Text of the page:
Château de Noirmoutier is very well preserved and a fine example of 12th century medieval architecture. The first traces of the castle appeared in 830 with the construction of a castrum by the abbot Hilbold, from the monastery of Saint-Philbert. It served to defend the monks and the island's population from the Vikings. The castle was rebuilt in stone in the 12th century by the feudal power who was trying to stabilise the region, notably by preventing Norman pillaging. The island at that time was under the control of the barons of La Garnache. The keep was built by Pierre IV of La Garnache, then an enclosure equipped with towers was built around the lower courtyard. In the 16th century, the castle was held by the La Trémoille family, then viscounts of Thouars.
The castle has resisted numerous attacks, like the English in 1342 and 1360, and again in 1386 under the command of the Earl of Arundelthe Spanish in 1524 and 1588. In 1674 it was taken by the Dutch troops of Admiral Tromp.
Château de Noirmoutier was sold in 1720 to Louis IV Henri de Bourbon-Condé who resold it in 1767 to Louis XV. During the French Revolution, the castle served as a military prison. During the 19th century, the castle was used as a barracks. In 1871, during the Paris Commune, insurgents were imprisoned there. In 1960, a house was built within the castle grounds by the governor of the island and the castle. Today, the keep houses the Noirmoutier Museum.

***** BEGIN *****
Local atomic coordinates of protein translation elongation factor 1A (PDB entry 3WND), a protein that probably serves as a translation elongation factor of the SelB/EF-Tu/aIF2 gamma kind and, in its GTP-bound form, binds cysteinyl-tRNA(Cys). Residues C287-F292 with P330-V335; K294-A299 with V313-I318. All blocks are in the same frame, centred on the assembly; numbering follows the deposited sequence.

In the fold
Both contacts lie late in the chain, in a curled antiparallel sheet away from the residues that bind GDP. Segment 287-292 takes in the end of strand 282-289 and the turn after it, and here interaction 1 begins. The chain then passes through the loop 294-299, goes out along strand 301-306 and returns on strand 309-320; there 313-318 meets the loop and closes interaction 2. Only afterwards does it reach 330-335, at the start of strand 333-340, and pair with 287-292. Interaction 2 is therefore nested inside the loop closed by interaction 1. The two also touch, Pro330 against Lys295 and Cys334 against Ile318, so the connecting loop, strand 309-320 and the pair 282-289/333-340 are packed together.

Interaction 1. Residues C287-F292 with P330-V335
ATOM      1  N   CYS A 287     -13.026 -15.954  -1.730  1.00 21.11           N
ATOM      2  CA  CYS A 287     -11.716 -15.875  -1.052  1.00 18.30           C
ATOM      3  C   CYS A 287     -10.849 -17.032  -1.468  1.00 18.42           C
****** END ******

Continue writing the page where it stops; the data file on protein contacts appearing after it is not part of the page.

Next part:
The keep at the centre of the castle is solid and rectangular. Built of rubble, it has three floors with the lords' residence at the top. The keep has numerous murder holes and defensive turrets at the corners. The rectangular fortification consists of two towers, a single gate and two watch turrets in the four corners. At the beginning of the 18th century, the towers were reconstructed and the keep adapted for artillery.References:
Built around AD 90 to entertain the legionaries stationed at the fort of Caerleon (Isca), the impressive amphitheatre was the Roman equivalent of today’s multiplex cinema. Wooden benches provided seating for up to 6,000 spectators, who would gather to watch bloodthirsty displays featuring gladiatorial combat and exotic wild animals.
Long after the Romans left, the amphitheatre took on a new life in Arthurian legend. Geoffrey of Monmouth, the somewhat imaginative 12th-century scholar, wrote in his History of the Kings of Britain that Arthur was crowned in Caerleon and that the ruined amphitheatre was actually the remains of King Arthur’s Round Table.
Today it is the most complete Roman amphitheatre in Britain.